Pathogenesis and Clinical Findings of Infection in Humans by Influenza virus


Influenza is the most common and severe human respiratory infection. According to WHO data, seasonal influenza epidemics affect 5-10% of adult population and 20-30% of children. They result in 3-5 million of severe disease cases annually followed by 250,000-500,000 deaths.

Global pandemics of influenza involve up to 30-40% of human population with millions death cases.

During influenza outbreak the source of infection is human (patient with the disease). The airborne (aerosol) mechanism of transmission is predominant for influenza virus. Occasionally the disease can be transmitted by direct contact.

Incubation period depends on virus inoculation dose and lasts 1-3 days. Respiratory epithelium is the primary target for viral infection.

Short replication cycle of influenza virus provides the rapid spread of the infection within the epithelium of airways. Neuraminidase degrades the mucous layer of the respiratory tract, promoting viral dissemination. Subsequently the trachea, bronchi, bronchioli, and alveolar epithelial cells become involved into the process. Propagating viruses cause deep cellular destruction with subsequent epithelium desquamation. Also influenza viruses may affect endothelial cells resulting in damage of microcirculation blood vessels.

Influenza is characterized by sudden onset with the headache, dry cough, high fever and muscular aches. Uncomplicated cases of illness are finished within 5-7 days. Children usually display more severe forms of the disease.

Most frequent complication of influenza is pneumonia development. It can be primary viral, secondary bacterial, or combined. Secondary immunodeficiency, resulting in the defects of secretory IgA synthesis and phagocyte dysfunction, and the impairment of the ciliary clearance elevates the probability of bacterial complications. The combined viral-bacterial pneumonia occurs in 7-10 days of the disease onset and can increase greatly the influenza mortality rate especially in case of S. aureus infection.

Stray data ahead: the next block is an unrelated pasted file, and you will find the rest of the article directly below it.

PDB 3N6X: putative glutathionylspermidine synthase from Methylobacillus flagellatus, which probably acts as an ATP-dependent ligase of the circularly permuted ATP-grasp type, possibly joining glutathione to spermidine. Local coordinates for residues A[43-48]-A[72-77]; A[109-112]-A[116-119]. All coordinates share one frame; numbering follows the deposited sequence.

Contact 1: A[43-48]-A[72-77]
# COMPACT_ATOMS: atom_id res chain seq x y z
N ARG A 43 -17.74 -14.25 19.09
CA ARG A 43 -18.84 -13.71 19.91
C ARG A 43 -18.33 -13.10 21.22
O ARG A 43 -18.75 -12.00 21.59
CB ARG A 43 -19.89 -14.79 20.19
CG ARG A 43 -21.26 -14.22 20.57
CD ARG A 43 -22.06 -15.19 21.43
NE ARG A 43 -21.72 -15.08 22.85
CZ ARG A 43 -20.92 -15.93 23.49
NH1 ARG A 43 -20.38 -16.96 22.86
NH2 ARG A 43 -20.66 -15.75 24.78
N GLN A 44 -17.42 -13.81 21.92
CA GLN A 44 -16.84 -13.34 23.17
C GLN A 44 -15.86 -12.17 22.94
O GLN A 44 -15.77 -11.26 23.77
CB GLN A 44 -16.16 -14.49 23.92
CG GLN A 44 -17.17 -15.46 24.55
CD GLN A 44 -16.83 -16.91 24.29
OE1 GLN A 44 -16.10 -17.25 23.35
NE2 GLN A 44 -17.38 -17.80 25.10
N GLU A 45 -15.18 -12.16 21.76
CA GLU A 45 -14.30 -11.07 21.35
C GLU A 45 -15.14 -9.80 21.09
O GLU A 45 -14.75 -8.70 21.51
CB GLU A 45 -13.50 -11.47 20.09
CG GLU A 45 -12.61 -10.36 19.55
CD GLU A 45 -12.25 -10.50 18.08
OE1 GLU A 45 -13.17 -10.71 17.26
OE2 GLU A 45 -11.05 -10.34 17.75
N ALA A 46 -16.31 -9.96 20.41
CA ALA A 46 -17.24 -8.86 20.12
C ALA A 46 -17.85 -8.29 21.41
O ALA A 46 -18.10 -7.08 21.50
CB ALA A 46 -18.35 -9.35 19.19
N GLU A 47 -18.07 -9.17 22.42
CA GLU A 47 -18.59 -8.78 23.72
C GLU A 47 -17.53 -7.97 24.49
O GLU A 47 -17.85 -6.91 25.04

Rare but severe complication of influenza virus infection is virus-induced encephalitis.

Specific antibodies and cytotoxic cells appear in 12-15 days after the disease onset. After the disease the strong long-active subtype-specific immunity is formed. Antibodies to hemagglutinin and neuraminidase possess protective activity. Anti-ribonucleoprotein antibodies are type- specific. They are used for virus typing. Host interferon activity can inhibit influenza virus replication and accelerates the recovery.

Passive immunity is maintained in newborns and infants for 6-8 months after birth.

Pathogenesis of avian flu caused by H5N1 or H7N9 virus is dramatically different from typical seasonal influenza A disease.

Avian flu viruses, e.g. H5N1 strain, actively circulate in Southeast Asia amongst the aquatic birds (e.g., ducks, which are the natural reservoirs of infection). Periodically they cause devastating epizootics in poultry (primarily, chickens) resulting in destruction of most of their population.

Humans become infected only after the long close contact with infected birds (e.g., the poultry workers or villagers working with infected flocks) or by alimentary route. Aerosol transmission or human-to-human transmission of avian influenza is not registered.

Avian H5N1 pathogen is different from human influenza A viruses by the number of substantial traits.

First, it reacts mainly with epithelial cells bearing the sialic receptors with α-2-3-glycosidic bonds; in humans these receptors are somewhere present only in the lower respiratory tract. As the result, airways of humans are poorly susceptible to H5N1 virus. However, if entered into deep airways, H5N1 ultimately causes viral pneumonia with damage of lung tissue.

Second, hemagglutinin of H5N1 is activated by the vast number of non-specific proteases present in all human tissues that predisposes to systemic viral disease.

And third, H5N1 infection triggers a massive production of proinfllammatory cytokines with cell death and tissue damage (systemic inflammatory response syndrome or SIRS).

Hence, if started, H5N1 infection in humans manifests as severe pneumonia, followed by respiratory distress syndrome (RDS) and systemic virus infection with endothelial damage and multiorgan failure that often leads to patient’s death.

From 1997 to 2016 WHO registered 854 human H5N1 infection cases with 450 deaths (about 50% fatality).

If after the putative reassortment with seasonal influenza A virus H5N1 agent becomes capable of infecting humans by aerosol route with human-to-human transmission, H5N1 infection will pose a tremendous pandemic threat for human population.